With today's revelation that Bic are charging almost 50 per cent more for "women's" razors, here’s how not to waste your cash on beauty essentials for the sake of pink packaging and flowery (*patronising) lingo

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Given that women flex the most powerful economic muscle in the commerce space, not only spending more than men overall but also influencing the shopping choices of the general public in a mighty way, according to Forbes , it’s still quite the shocker that marketers and brands flog products to use on the premise that we’re feeble, weak, need saving and should be ashamed of our appearance. Not only are we told that our razor will “relax body and mind” because it’s infused with an unnecessary scent, cajoled that the floral design will help us to keep up appearances in the bathroom or instructed that a very special short ergonomic handle design is necessary because…lady hands...we’re also charged almost double the amount of the equivalent “male product”, and that’s just in the hair removal department.

In a product analysis report published by The Times last year, in cases where items had a “male”/ “female” equivalent, women were charged 37 per cent more on average across the board. That’s before we’ve figured in the enduring  pay gap  (19 per cent) and  tampon tax  (although bravo to Tesco and pending retailers who are taking the VAT hit so women don’t have to). Frankly, it makes our blood boil before we even take on the struggle of the unidentified item in bagging area, and pricing scandals aside, the obtuse, sexist marketing that is still so prevalent, even if in more subtle, underhand guises, is also likely indicative of a lack of women on boards and in decision making positions in companies.

While the Advertising Standards Agency last month declared that it would take a tougher stance against gender stereotyping, discrimination on the shelves, whether on a level of price or language, remains rife. It is to be celebrated that some brands (shout out to MAC, Toni & Guy and Wella in particular) are making a concerted effort to go ‘genderless’, but if you’re faced with sexist shortchanging and a proliferation of gendered insanity, from infantilising packaging to out and out body shaming, here are some ways to save money and redress the balance, right after you’ve complained to the ASA and/ or lobbied the brand (s) in questions of course.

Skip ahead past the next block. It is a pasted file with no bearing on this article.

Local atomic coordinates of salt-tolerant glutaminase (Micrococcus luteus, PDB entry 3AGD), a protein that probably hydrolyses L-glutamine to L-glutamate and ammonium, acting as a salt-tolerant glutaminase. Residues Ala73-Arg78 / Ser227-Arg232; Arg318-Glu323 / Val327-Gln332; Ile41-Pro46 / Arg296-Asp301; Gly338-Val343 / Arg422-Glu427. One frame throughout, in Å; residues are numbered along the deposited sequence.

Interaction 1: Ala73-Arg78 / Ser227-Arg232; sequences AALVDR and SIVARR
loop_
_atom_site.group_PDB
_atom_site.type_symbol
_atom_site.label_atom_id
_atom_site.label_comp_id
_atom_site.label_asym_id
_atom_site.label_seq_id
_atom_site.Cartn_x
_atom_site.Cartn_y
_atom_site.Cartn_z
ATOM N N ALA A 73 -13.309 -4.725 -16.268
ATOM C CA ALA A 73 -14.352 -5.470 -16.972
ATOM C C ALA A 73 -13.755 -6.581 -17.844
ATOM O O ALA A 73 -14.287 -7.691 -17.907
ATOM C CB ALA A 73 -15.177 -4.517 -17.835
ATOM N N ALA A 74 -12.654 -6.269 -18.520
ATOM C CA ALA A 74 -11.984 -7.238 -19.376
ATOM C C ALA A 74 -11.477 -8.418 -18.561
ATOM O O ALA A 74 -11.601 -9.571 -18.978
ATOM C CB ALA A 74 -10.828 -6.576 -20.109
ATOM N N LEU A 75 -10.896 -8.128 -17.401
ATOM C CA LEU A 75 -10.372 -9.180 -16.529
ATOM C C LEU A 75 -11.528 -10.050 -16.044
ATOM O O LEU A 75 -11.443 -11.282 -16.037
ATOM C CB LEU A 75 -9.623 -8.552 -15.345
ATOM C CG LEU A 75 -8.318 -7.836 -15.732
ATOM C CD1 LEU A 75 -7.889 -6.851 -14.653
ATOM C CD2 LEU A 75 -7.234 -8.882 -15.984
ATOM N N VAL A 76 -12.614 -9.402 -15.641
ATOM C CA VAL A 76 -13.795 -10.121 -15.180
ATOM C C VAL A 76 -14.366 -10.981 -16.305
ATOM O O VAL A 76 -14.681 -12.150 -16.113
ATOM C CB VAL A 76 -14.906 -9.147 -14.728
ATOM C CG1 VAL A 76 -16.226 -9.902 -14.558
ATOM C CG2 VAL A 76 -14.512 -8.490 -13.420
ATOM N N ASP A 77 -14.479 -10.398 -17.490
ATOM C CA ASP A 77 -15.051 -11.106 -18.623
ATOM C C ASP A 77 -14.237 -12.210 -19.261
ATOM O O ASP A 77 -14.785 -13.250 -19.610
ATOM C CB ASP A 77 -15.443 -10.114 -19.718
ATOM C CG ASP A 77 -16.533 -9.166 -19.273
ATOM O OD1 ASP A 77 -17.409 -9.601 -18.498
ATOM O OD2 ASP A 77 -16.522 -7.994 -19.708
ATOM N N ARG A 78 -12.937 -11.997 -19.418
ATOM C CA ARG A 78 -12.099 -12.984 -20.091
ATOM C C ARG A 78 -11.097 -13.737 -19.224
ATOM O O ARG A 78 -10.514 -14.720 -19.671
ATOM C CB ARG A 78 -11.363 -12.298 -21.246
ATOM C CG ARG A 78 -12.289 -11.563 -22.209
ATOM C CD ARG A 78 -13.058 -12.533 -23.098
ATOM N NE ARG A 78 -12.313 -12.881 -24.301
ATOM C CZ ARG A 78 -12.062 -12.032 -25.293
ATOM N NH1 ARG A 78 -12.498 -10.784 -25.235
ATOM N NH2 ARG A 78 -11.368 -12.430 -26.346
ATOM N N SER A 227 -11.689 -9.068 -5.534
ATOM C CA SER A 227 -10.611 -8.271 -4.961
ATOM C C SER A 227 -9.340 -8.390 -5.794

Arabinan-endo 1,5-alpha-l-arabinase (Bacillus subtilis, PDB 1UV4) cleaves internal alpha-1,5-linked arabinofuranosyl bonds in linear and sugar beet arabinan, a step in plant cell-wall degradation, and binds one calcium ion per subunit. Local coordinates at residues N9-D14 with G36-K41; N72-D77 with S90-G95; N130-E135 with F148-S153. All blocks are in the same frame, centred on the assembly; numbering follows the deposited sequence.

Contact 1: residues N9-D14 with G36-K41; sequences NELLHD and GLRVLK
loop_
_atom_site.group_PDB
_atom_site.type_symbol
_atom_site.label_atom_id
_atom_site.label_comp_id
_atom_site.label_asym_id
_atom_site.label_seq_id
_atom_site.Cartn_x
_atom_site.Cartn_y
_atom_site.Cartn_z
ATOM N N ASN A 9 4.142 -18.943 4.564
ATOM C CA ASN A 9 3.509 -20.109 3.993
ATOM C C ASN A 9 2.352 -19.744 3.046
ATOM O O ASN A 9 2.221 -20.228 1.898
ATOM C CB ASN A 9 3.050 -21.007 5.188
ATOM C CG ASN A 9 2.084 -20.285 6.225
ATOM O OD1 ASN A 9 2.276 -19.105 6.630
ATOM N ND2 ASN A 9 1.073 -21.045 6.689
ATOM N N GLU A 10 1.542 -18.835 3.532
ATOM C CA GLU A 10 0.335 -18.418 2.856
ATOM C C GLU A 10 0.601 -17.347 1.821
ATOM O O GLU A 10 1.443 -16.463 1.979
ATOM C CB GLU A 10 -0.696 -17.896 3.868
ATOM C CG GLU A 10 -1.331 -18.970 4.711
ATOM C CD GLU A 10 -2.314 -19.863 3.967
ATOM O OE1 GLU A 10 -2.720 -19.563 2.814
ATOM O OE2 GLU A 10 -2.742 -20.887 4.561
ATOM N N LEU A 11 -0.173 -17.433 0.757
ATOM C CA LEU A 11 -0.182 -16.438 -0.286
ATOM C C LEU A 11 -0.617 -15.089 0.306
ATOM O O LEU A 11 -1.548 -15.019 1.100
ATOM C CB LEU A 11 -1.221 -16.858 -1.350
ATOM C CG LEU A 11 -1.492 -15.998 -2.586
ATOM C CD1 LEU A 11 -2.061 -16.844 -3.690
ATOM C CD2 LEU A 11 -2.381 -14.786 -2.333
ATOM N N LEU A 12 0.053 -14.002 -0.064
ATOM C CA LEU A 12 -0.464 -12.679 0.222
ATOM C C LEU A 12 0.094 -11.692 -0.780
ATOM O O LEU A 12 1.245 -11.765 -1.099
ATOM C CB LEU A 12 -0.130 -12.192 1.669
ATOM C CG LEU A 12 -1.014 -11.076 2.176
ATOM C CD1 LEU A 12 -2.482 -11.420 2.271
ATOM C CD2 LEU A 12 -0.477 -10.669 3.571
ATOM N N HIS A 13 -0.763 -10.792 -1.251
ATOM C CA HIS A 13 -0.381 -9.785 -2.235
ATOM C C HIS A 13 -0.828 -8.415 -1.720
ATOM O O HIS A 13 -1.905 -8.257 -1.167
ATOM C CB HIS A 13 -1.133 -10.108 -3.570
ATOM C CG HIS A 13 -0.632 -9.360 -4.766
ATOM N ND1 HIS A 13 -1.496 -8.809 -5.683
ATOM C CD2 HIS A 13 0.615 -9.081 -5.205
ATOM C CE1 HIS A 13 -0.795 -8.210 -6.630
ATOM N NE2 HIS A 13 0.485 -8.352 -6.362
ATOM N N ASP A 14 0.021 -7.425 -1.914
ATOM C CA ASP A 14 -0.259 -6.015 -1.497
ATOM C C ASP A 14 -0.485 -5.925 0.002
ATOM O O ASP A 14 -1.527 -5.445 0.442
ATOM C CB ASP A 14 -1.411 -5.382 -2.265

1. Buy men’s razors

As above, a razor is a razor is razor. Take away the curved edges and “ergonomic” woman handles and you’ve got the same tool, doing the same job, but in general at a lower price point. Except you’ll have words and terms such as “power”, “tough” and “get in on the deal” aimed your way instead of “believe in your beauty” and “pink shimmer handle for a pleasant experience” (?). Computer coding whizz, entrepreneur and super (role) model Karlie Kloss endorses ignoring gendered marketing in this area  and going for whatever works and comes in cheaper, and we encourage you to do the same.

2. Ditto tissues, shaving gel and deodorant

“Man-sized” tissues (“extra large, “extra strong”, “ideal for anything life throws at you”) make us shudder, but given that you get more for your money in that they’re the same price as regular tissues, in the trolley they go. Shaving gel and deodorant are slightly more problematic in that, while often cheaper (male Gillette shaving gel RRP £1.85, female £2.70), you’ve got some pretty potent, musky fragrance to deal with. We’re pretty sure that men don’t want a skunk-like trail of highly chemical cologne following them around all day either. Sort is out brand people, but this does lead us onto...